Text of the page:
scribed in the indictment was actually further ingredient that it must be done with stolen, as alleged, from the postoffice at the intent to convert it to the party's own Highmore. But I don't want you to un- use and gain. It was probably put in for derstand me to say that that record proves the reason that the statute goes further than that the stamps that were found in Kirby's the common law, making it punishable to possession were stolen property, or that they conceal or aid in concealing with intent to were the stamps taken from the Highmore convert it to his own use and gain. Now, postoffice. Upon the further proposition that all these propositions that I have charged the court has suggested, after you have must be made out by the prosecution, of
course, beyond a reasonable doubt, and in rested upon a trial and verdict of guilty. case you have a reasonable doubt of any of With the record of those convictions out of these ingredients, it will be your duty to ac- the present case, *there was no evidence (54) quit the defendant."
whatever to show that the property alleged In response to a request from the jury to lo have been received by Kirby was stolen be further instructed, the court, after refer- froni the United States. ring to the indictment and to the second sec- We are of the opinion that the trial court tion of the act of 1875, said: “This indict. erred in admitting in evidence the record of ment does not contain all the words of the the convictions of Wallace, Baxter, and King, statute. This indictment charges the de- and then in its charge saying that in the abfendant with having, on the 9th day of June, sence of proof to the contrary the fact that 1896, received and had in his possession these the property was stolen from the United postage stamps that were stolen from the States was sufficiently established against United States at Highmore. Now, if you Kirby by the mere production of the record should find beyond a reasonable doubt from showing the conviction of the principal fel. all the testimony in the case, in the first ons. Where the statute makes the convicplace, that the postage stamps mentioned in tion of the principal thief a condition precethe indictment or any of them were stolen dent to the trial and punishment of a refrom the postoffice at Highmore by these par ceiver of the stolen property, the record of ties who, it is alleged, did steal them, and the trial of the former would be evidence in you further find beyond a reasonable doubt the prosecution against the receiver to show that these postage stamps or any portion of that the principal felon had been convicted; them were on the 9th day of June, 1896, re- for a fact of that nature could only be es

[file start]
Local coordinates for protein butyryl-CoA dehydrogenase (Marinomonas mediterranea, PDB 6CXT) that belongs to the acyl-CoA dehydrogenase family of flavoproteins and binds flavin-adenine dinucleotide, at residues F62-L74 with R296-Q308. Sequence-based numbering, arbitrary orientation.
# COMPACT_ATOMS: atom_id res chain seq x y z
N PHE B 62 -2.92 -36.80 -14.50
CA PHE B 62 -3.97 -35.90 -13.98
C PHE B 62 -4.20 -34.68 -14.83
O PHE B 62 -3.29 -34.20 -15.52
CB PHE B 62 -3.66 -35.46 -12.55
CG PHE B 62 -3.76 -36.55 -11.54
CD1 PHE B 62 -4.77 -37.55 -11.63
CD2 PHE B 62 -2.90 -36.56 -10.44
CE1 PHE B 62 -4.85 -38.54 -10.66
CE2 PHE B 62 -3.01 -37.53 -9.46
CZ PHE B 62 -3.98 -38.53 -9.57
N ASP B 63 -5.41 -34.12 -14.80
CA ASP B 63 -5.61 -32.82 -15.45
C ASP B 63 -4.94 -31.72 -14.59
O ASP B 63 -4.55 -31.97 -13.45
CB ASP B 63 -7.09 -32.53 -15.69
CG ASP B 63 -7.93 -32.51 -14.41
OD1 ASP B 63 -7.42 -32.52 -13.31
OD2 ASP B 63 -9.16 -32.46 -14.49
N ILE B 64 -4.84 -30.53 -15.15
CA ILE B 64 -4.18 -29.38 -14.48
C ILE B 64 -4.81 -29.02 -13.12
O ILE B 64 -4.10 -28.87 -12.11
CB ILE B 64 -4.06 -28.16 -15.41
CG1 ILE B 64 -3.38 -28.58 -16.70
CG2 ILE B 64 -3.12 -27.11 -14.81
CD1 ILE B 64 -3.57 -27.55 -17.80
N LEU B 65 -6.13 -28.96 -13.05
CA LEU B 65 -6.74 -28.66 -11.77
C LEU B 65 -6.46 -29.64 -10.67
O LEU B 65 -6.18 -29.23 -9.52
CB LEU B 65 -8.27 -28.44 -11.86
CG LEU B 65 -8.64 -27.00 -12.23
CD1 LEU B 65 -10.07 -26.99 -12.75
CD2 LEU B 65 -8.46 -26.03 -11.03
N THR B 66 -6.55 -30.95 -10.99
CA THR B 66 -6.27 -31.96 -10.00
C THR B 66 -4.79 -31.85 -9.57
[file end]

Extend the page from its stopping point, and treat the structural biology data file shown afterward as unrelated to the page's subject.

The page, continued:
ceived by the defendant from the thieves or tablished by a record. The record of the con(63) their agent, knowing the same to have been viction of the principals could not, however,
so stolen from the United States by these be used to establish, against the alleged reparties, with the intent to convert the same ceiver, charged with the commission of anto his own use or gain, or if you find beyond other and substantive crime, the essential a reasonable doubt that they were so stolen fact that the property alleged to have been at the Highmore postoffice, as I have stated, feloniously received by him was actually and that the defendant, on or about the 9th stolen from the United States. Kirby was day of June had thein in his possession or not present when Wallace and Baxter conany portion of them, knowing the same to fessed their crime by pleas of guilty, nor have been so stolen, with the intent to when King was proved to be guilty by wit. convert the same to his own use and gain, nesses who personally testified before the and you will find all these facts beyond a jury. Nor was Kirby entitled of right to reasonable doubt, you would be authorized to participate in the trial of the principal fel. return a verdict of guilty as charged."